Royal Flush 250 250 250
Straight Flush 50 50 50
4-of-a-Kind 25 25 25
Full House 9* 8* 6*
Flush 6* 5* 5*
Straight 4 4 4
3-of-a-Kind 3 3 3
2 pairs 2 2 2
Pair of Jacks 1 1 1
Payback percent 99.5% 97.3% 95.0%
Every video poker machine that has ever been built will list somewhere on the front of the machine, or on the screen itself, the pay schedule for each winning hand for the number of coins (or credits) played. Glance at the pay schedules for machines A, B, and C above (for a single coin play). You will notice a difference in the payouts for a full house and flush. Machine A pays 9 coins for the full house and 6 coins for the flush. Likewise, Machine B pays 8/5 and C pays only 6/5. No big deal, you say? Well, these slight differences in payouts result in machine A having an overall payback of 99.5 percent with expert play (this also assumes you play the maximum five coins and the royal flush payout for maximum coins played is 4,000 coins). The 8/5 Machine B, even with expert play, will yield a long term payout of 97.3 percent and the 6/5 Machine C only 95.0 percent.
Greater than 100 percent payback machines
When video poker players became smarter about how to select the full-pay 9/6 Jacks-or-Better machines, the casinos began to flood the market with all different kinds of variations. Each of these variations (e.g., deuces wild, jokers wild, double bonus, etc.) have their own specific full-pay schedule and expert playing strategy.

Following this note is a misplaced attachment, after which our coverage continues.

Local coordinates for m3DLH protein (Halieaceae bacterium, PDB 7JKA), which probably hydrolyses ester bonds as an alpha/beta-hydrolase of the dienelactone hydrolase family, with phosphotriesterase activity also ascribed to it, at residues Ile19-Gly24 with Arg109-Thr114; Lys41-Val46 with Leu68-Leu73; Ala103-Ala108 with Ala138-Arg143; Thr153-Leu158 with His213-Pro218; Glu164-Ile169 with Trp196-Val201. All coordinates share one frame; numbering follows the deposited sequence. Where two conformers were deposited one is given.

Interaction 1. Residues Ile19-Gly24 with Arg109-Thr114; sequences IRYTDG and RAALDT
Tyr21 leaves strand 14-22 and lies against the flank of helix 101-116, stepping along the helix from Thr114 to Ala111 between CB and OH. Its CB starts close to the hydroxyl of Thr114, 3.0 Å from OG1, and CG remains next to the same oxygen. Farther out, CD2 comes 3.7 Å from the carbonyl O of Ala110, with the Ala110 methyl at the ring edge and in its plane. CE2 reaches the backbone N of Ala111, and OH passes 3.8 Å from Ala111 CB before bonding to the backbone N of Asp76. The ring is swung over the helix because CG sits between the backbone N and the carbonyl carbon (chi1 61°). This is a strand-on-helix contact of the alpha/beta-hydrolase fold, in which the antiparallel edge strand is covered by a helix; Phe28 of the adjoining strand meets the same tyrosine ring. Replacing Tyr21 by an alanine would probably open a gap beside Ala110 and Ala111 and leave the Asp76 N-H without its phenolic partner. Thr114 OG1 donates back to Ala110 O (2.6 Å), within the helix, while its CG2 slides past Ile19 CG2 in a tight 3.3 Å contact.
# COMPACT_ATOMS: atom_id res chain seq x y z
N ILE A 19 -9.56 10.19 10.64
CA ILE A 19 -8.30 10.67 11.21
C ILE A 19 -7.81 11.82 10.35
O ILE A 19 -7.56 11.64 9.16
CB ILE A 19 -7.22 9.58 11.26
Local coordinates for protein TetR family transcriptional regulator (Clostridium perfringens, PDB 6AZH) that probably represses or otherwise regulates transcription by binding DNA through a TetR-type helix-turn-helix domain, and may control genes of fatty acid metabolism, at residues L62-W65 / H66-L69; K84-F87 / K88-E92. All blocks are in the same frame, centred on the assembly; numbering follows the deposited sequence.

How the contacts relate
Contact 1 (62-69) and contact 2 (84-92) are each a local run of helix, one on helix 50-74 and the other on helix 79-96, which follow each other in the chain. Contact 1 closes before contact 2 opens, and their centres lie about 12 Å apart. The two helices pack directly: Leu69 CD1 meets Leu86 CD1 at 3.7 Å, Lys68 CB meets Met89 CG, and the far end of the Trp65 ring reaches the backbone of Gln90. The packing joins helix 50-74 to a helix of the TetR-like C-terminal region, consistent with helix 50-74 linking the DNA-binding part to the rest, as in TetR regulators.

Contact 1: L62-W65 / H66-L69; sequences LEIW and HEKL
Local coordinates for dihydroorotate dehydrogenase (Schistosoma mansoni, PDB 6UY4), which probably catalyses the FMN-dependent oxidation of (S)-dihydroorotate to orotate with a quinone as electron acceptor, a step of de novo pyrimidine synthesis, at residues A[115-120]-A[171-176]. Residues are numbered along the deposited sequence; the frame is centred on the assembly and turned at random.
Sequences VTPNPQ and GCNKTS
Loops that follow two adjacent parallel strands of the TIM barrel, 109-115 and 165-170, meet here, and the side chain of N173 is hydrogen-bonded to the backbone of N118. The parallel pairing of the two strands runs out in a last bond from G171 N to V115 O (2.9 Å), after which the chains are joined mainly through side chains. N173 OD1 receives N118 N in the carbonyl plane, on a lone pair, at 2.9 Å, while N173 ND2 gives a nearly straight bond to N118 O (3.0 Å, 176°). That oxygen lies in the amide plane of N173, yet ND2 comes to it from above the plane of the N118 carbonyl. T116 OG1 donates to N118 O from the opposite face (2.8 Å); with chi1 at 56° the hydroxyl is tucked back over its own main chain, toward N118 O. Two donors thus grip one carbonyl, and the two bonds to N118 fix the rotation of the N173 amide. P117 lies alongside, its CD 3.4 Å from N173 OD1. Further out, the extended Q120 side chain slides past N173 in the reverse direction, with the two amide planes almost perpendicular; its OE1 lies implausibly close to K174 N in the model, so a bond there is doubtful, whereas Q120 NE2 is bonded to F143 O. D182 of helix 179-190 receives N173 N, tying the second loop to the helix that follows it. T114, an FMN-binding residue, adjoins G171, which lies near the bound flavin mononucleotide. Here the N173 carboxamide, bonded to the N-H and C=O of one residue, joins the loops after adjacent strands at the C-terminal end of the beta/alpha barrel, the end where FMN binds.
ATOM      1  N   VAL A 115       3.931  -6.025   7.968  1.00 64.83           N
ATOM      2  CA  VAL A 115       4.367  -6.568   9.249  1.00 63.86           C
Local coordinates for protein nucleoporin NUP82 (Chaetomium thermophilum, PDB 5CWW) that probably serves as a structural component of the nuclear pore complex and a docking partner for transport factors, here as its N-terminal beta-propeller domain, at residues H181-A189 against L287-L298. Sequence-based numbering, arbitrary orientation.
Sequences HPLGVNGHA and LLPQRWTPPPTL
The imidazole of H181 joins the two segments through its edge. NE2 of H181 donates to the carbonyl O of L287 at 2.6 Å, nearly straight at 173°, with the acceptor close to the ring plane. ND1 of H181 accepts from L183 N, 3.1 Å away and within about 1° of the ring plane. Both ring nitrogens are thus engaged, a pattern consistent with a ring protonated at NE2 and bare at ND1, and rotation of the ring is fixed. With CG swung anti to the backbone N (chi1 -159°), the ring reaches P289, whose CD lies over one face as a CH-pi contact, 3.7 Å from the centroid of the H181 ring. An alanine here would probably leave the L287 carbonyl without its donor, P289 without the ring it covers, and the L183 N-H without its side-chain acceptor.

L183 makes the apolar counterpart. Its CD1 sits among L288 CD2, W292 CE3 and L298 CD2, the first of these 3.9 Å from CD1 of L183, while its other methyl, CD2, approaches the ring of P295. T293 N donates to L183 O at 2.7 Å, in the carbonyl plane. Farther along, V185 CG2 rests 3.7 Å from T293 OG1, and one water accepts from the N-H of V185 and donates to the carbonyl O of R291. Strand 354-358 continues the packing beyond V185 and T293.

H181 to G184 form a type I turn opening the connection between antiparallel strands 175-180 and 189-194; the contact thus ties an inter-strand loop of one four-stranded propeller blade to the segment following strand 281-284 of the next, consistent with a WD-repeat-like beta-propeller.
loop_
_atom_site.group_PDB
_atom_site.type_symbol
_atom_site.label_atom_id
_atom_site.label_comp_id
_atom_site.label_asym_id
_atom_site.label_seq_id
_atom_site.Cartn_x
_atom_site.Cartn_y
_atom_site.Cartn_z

There isn’t enough space in this column to list the full pay schedules for every type of video poker machine you will find in a casino. Therefore, I’ve summarized the full-pay schedules for the popular Deuces Wild and Double Bonus Poker machines as a starter. I’ve chosen these games because they are fairly popular and, more importantly, they offer the astute video poker player the opportunity to play with an expected return that exceeds 100 percent (that means these machines will pay out more coins then they take in over time with expert play).
Notice I’ve highlighted the key payoffs for specific hands that you need to look for as you scout and read the different video poker machines in a casino. For the Deuces Wild machine, make sure the 4-of-a-Kind payoff is 5 coins (not 4) and for the Double Bonus machines look for a 10/7 payout for the full house and flush.
Double Bonus Poker
Royal Flush 250 *
Straight Flush 50
Four Aces 160
Four 2s, 3s, or 4s 80
Four 5s through Kings 50
Full House 10
2 Pairs 1
Pair of Jacks or Better 1
Payback Percent 100.2 percent
Royal Flush 250 *
4 Deuces 200
Royal Flush with Deuces 25
Straight Flush 9
Full House 3
Payback percent 100.7 percent
Henry Tamburin is a blackjack and video poker expert. He hosts the smartgaming.com website and is the editor of the Blackjack Insider newsletter.
This article is provided by the Frank Scoblete Network. Melissa A. Kaplan is the network's managing editor. If you would like to use this article on your website, please contact Casino City Press, the exclusive web syndication outlet for the Frank Scoblete Network. To contact Frank, please e-mail him at email@example.com.